Norway Sovereign Wealth Fund is big…. Norway is the holder of the largest sovereign wealth fund in the world, and it is set to pressurize oil companies to report on climate change risks.
The sovereign wealth fund, which is worth $872 billion, said it would press ExxonMobil and Chevron in order for them to file more complete reports on the risks and opportunities presented by a changing climate, according to Reuters, as the companies come under pressure over disclosures related to climate risks.
Norway to pressurize Exxon and Chevron
Shareholder proposals have been submitted which ask for the new measures to be implemented. However the boards of both ExxonMobil and Chevron oppose the initiative.
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Now Norway Sovereign Wealth Fund said that it will support the motion. Both Royal Dutch Shell and BP updated their policies in a similar way last year as a result of pressure from shareholders, however Exxon and Chevron believe they are doing enough to report on climate risks.
“We want them to be open about their climate strategy and their dialogue with regulators,” the fund’s chief executive Yngve Slyngstad told reporters. He said that companies should be more transparent about the risks posed by floods and storms caused by climate change as well as government policies on carbon emissions.
Norway Sovereign Wealth Fund committed to fighting climate change
The SWF is backed by money made from Norway’s oil and gas wealth. It is making similar demands of other oil companies around the world, and would continue to do so, said Slyngstad.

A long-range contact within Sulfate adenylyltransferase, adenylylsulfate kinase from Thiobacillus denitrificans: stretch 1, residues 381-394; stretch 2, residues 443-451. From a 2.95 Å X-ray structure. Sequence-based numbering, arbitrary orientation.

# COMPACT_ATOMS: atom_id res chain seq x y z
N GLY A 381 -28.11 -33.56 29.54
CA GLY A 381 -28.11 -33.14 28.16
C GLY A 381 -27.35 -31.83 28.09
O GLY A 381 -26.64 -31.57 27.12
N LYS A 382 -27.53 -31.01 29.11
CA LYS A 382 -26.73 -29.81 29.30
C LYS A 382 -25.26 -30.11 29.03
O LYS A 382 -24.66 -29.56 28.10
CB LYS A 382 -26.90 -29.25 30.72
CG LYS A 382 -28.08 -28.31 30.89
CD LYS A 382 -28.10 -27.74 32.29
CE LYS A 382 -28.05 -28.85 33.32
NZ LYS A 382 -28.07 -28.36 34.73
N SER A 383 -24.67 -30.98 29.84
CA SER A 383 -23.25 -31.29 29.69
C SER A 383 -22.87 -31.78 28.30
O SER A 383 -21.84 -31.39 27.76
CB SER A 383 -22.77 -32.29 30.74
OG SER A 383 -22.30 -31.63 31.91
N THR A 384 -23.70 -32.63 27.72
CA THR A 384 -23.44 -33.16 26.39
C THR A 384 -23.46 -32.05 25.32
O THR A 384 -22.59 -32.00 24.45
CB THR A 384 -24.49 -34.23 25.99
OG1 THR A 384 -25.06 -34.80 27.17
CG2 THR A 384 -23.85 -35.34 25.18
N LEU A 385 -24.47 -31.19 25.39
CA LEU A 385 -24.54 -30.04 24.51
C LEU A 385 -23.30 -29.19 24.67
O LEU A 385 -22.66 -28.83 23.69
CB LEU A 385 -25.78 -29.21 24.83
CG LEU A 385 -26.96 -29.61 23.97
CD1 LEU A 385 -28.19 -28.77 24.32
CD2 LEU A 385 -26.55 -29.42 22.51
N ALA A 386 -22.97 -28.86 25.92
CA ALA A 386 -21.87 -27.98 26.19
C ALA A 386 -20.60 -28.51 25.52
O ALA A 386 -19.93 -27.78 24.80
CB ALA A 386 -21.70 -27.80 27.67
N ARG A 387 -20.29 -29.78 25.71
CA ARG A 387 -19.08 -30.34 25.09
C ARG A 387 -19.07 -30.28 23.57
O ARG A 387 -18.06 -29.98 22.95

“We will then come back next year and the year after,” he said. Data provided by Thomson Reuters shows that Norges Bank Investment Management (NBIM), which manages the fund, was the seventh-largest shareholder of both firms at the end of 2015.
The fund owns around 1% of listed equities worldwide. Slyngstad said many companies had committed to cutting carbon emissions by 40% in coming years, as part of an accord reached at the Paris summit on climate change.
Companies “have to explain if they don’t intend to reduce their emissions to that extent,” he said.
Last year Norway’s parliament told the fund to divest from 52 companies that make more than 30% of their turnover from coal. The fund may now exclude 42 more.
Slyngstad said that it was hard for the fund to set firm rules. “The fund is like a supertanker, It takes some time to turn it,” he said.
Of course, there could be an alternative reason… many funds like to sell when an asset is losing and nothing has been more unpopular than coal and energy over the past few years. If so, this could be a good contrarian buy indicator.